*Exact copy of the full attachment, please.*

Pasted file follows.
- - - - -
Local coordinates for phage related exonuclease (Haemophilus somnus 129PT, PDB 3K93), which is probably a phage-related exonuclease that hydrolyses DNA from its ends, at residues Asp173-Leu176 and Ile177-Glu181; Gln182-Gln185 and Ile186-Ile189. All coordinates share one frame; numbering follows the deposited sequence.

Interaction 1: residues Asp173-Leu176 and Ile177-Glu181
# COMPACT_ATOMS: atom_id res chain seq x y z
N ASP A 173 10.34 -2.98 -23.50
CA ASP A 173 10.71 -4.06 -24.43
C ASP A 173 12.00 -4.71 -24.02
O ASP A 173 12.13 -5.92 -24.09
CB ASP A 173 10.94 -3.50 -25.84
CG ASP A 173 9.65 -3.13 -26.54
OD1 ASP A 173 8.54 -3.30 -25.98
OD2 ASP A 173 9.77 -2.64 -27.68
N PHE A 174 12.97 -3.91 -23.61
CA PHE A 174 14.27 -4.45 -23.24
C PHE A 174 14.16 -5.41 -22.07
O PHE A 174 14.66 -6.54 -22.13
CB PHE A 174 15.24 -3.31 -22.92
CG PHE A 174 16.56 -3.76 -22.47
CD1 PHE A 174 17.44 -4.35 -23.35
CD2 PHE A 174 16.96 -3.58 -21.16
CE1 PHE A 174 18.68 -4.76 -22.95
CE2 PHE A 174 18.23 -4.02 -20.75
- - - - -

Local coordinates for phage related exonuclease (Haemophilus somnus 129PT, PDB 3K93), which is probably a phage-related exonuclease that hydrolyses DNA from its ends, at residues Asp173-Leu176 and Ile177-Glu181; Gln182-Gln185 and Ile186-Ile189. All coordinates share one frame; numbering follows the deposited sequence.

Interaction 1: residues Asp173-Leu176 and Ile177-Glu181
# COMPACT_ATOMS: atom_id res chain seq x y z
N ASP A 173 10.34 -2.98 -23.50
CA ASP A 173 10.71 -4.06 -24.43
C ASP A 173 12.00 -4.71 -24.02
O ASP A 173 12.13 -5.92 -24.09
CB ASP A 173 10.94 -3.50 -25.84
CG ASP A 173 9.65 -3.13 -26.54
OD1 ASP A 173 8.54 -3.30 -25.98
OD2 ASP A 173 9.77 -2.64 -27.68
N PHE A 174 12.97 -3.91 -23.61
CA PHE A 174 14.27 -4.45 -23.24
C PHE A 174 14.16 -5.41 -22.07
O PHE A 174 14.66 -6.54 -22.13
CB PHE A 174 15.24 -3.31 -22.92
CG PHE A 174 16.56 -3.76 -22.47
CD1 PHE A 174 17.44 -4.35 -23.35
CD2 PHE A 174 16.96 -3.58 -21.16
CE1 PHE A 174 18.68 -4.76 -22.95
CE2 PHE A 174 18.23 -4.02 -20.75